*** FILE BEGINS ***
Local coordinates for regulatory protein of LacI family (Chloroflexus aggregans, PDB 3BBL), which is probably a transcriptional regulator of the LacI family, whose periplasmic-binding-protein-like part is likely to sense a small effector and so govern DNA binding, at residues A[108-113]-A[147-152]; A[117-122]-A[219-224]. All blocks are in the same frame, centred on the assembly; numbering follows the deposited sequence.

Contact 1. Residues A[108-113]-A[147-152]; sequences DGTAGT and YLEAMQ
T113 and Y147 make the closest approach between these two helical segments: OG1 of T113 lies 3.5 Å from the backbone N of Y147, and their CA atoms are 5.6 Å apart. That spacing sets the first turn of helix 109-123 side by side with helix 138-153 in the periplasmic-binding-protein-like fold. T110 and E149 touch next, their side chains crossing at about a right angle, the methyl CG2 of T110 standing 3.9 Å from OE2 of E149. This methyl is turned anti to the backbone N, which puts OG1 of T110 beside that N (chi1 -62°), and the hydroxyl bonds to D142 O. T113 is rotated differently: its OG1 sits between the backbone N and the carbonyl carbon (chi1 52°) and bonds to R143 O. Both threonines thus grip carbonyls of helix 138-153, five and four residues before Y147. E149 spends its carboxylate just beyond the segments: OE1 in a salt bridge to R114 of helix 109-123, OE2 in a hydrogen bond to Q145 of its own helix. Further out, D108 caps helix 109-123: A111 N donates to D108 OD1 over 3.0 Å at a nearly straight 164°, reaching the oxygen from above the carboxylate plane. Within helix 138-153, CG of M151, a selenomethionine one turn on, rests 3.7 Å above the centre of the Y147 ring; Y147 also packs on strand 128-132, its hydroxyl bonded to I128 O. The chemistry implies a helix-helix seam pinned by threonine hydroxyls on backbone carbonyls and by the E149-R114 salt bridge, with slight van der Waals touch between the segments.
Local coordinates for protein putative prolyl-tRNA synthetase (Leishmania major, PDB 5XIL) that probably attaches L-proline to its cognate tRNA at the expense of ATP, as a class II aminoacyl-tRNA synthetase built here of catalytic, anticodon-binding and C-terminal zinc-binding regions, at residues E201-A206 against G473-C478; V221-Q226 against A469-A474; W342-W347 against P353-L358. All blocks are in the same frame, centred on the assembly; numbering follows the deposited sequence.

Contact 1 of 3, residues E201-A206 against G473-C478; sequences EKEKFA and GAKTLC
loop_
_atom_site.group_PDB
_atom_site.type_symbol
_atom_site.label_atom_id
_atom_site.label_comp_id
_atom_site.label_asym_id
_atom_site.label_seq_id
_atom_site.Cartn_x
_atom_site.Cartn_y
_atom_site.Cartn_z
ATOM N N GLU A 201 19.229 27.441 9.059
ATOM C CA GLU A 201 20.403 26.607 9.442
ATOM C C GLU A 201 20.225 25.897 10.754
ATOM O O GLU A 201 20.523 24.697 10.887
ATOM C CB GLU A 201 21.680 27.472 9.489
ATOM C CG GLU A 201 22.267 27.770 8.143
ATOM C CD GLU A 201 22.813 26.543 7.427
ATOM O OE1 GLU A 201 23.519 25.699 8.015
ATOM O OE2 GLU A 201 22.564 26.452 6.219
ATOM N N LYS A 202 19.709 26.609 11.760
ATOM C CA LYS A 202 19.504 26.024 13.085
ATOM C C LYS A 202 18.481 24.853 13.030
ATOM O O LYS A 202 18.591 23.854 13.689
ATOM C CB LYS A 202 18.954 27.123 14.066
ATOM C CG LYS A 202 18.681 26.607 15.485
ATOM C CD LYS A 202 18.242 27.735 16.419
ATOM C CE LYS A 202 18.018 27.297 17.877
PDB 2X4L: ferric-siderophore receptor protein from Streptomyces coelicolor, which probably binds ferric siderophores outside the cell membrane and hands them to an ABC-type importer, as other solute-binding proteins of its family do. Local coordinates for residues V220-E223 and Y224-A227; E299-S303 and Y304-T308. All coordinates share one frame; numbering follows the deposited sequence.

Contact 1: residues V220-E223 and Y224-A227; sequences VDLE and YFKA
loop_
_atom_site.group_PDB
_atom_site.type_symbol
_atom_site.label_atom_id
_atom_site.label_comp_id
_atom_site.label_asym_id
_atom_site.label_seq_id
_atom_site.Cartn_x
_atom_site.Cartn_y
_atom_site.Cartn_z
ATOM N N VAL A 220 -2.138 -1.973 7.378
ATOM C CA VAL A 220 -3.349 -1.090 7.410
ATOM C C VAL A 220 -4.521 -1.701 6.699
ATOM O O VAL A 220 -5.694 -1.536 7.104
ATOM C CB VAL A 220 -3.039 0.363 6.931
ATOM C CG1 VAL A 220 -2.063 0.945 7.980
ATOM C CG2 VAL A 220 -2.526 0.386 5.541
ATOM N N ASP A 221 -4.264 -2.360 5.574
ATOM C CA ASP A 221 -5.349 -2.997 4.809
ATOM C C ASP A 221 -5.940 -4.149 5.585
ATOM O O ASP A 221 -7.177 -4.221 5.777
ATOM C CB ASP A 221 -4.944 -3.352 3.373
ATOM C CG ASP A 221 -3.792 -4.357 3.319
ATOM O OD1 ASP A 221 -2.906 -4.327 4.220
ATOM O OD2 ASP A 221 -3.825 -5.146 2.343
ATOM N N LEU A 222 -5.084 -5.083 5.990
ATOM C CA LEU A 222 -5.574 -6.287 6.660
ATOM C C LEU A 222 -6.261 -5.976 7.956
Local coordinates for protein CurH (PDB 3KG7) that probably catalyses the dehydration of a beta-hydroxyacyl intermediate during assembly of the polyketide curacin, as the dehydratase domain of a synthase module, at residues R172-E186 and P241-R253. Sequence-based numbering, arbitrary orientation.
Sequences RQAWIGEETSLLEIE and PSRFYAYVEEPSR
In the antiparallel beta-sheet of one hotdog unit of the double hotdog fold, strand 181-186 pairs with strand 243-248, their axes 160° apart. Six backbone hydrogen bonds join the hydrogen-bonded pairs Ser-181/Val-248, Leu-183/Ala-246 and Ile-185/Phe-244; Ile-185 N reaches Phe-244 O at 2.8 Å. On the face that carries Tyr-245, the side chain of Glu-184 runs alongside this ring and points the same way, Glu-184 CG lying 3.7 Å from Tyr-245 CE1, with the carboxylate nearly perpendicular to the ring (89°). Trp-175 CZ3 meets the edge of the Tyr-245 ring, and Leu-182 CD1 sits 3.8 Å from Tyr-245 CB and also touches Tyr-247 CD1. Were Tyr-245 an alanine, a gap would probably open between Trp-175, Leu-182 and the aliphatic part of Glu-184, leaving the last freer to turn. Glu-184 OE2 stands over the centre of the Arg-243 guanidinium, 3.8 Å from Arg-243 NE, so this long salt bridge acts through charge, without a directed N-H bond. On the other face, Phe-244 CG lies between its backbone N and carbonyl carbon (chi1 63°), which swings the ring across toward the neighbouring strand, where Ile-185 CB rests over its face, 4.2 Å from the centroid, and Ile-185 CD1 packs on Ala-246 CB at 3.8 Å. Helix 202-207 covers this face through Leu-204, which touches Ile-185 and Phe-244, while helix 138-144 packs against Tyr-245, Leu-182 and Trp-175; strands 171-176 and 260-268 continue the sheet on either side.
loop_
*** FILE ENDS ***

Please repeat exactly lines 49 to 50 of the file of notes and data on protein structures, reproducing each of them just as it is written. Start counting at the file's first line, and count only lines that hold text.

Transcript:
ATOM C CB VAL A 220 -3.039 0.363 6.931
ATOM C CG1 VAL A 220 -2.063 0.945 7.980